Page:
on March 31, 2015
I'll preface this review by saying when I saw some of the trailers, I found the premise of the film somewhat interesting: a student challenging a professor about the existence of God. However, the problem with this film is less about its core premise and more about its nearly insufferable rhetoric which overtakes much of the story. The first sign of trouble occurs at the very beginning. In "God is not Dead", at fictional Hadleigh University, Professor Radisson (Kevin Sorbo) insists in an introductory philosophy class his students sign a statement which unequivocally states God is dead, meaning that God never existed. The idea is that he can't get on with his lectures unless the idea of God's existence or non-existence doesn't need to be debated. If a professor at a public university, and probably many private accredited universities, forced his or her students to sign a statement that God did not exist, that professor's tenure position would be in jeopardy. From the start, the premise has already been tainted with a rather ludicrous plot device. (And let's not forget that at private Evangelical universities, like Bob Jones and the like, students are taught unequivocally that not only does God exist but use religious texts in many non-religious courses.) The main plot of the film is that Josh Wheaton refuses the professors' insistence of signing the statement. So Wheaton must try to prove that science can't disprove the existence of God, which at first seems an interesting challenge. However, as we'll see, the rhetoric of Wheaton's arguments shift during the course of the film.
The film actually has several story lines interacting at once. There's Wheaton versus Radisson, Wheaton and his girlfriend, Professor Radisson and his Christian girlfriend, a young woman dating a ferociously materialistic businessman, a local pastor and a Christian from an African country have bad luck getting a car to run to go to some kind of religious retreat, and a female college student who is Islamic and learning about Christianity in secret. And there's even a Chinese student in the class intrigued by the debates about God.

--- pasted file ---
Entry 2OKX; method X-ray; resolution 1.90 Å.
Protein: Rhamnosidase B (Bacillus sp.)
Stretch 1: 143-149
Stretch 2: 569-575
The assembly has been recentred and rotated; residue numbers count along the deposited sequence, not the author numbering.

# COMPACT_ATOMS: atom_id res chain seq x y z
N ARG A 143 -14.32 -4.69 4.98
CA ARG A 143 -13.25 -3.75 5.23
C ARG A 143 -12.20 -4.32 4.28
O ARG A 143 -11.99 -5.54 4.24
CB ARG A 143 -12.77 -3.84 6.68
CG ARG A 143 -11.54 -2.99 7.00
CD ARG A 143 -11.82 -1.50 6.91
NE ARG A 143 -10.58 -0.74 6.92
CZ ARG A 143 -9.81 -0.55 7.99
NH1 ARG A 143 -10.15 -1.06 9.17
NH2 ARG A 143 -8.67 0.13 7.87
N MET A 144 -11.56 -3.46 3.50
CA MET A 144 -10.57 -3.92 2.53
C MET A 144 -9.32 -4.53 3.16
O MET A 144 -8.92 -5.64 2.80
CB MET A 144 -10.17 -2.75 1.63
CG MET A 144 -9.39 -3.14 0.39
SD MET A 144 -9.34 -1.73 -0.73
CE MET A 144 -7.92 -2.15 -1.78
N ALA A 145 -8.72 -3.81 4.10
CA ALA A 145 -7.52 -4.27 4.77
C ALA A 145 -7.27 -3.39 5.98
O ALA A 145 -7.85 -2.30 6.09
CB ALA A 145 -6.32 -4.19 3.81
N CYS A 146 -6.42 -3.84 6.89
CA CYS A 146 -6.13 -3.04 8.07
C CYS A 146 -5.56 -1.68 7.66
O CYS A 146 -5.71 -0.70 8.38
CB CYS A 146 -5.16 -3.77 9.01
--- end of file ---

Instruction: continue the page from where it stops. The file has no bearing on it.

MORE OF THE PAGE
As the story unfolds, many of the supporting characters become stereotypical and shallow as if they were lifted from the latest daytime soap opera. Each of them intentionally hurt the "good characters" who are all trying to either be good Christians or find God. Wheaton's girlfriend disowns him because he's decided to take the professor's challenge. The professor becomes more callous and confrontational towards Wheaton as the debate moves on. We learn at one point, the professor has personal reasons why he's an atheist. Then the father of the Islamic girl finds out about her interest in Christianity, and he reacts in a way you might expect of a film trying to propagate a particular religious point of view. And the woman dating the businessman finds out she has a major health problem, and he dumps her like spoiled food at a restaurant.